The man had been effusive, at first — sending compliments, engaging in witty back-and-forths, making a playlist that included that song by Mazzy Star (you know the one). And then, suddenly, he wasn’t.
As it turned out, the guy had sent that same playlist to multiple women. He’d allegedly sent at least one of them an unsolicited nude photo. As he woke up next to one woman, he was planning that night’s date with another. Like so many online daters before him, Caleb was a creep.
But in the language of TikTok — and, perhaps, the language of our current moment — he was more than that: He was pathological. Caleb, better known at this point as “West Elm Caleb,” a 25-year-old furniture designer in Brooklyn who was the subject of viral mania last month, was accused of “love bombing” women by showering them with interest, “gaslighting” them by making them think he liked them, then abruptly ghosting them, leaving his “victims” to bond over their “shared trauma.”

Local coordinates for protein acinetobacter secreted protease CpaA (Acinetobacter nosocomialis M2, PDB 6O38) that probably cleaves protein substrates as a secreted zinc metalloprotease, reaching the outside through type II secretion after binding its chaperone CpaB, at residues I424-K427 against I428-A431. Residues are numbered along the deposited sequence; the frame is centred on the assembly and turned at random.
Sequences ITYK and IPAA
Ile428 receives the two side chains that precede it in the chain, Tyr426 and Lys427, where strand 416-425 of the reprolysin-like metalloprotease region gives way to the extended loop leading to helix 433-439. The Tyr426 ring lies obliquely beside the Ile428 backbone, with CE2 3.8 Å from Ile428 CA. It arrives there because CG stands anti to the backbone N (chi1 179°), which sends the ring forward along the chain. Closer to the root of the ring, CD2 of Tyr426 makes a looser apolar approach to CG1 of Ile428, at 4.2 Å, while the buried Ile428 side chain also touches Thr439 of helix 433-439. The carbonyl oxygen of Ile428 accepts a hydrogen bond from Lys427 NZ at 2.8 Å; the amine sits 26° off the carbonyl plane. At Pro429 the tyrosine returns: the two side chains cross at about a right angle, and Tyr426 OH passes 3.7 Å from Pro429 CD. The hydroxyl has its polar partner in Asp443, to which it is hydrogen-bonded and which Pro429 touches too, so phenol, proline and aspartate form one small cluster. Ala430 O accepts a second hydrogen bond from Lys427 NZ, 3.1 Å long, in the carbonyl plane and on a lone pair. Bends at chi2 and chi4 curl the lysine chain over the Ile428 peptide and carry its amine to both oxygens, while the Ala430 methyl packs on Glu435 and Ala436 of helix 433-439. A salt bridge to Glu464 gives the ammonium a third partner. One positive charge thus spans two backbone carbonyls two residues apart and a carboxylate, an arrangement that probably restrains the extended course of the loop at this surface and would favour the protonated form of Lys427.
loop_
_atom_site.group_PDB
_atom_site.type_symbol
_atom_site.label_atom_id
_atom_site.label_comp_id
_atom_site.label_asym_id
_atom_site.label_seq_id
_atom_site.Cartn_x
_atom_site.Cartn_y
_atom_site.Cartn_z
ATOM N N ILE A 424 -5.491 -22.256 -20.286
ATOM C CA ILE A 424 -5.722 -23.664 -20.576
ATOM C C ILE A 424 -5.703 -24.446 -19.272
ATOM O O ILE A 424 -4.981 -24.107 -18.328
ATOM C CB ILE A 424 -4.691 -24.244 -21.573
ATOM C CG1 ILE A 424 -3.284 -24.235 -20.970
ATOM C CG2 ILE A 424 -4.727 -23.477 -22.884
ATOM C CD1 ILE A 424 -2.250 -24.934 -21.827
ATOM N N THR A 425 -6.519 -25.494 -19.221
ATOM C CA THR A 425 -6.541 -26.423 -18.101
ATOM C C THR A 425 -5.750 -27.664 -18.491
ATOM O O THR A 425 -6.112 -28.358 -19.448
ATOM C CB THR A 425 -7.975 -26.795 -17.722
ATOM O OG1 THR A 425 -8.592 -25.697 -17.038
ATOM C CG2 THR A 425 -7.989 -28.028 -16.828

There are plenty of words to describe somebody like Caleb: deceitful, manipulative, inconsiderate, liar. There is in fact a word, one we can’t print here, created entirely for men like this. But in the souped-up language of today, none of those words seem like enough. “All pain is ‘harm.’ All ‘harm’ is ‘trauma.’ All ‘trauma’ comes from someone who is an ‘abuser,’” said Natalie Wynn, a philosopher turned popular YouTube personality. “It’s as if people can’t articulate disagreement or hardships without using this language.” And so, Caleb became a “predator.”
Read the whole story: The New York TimesMore of our Members in the Media >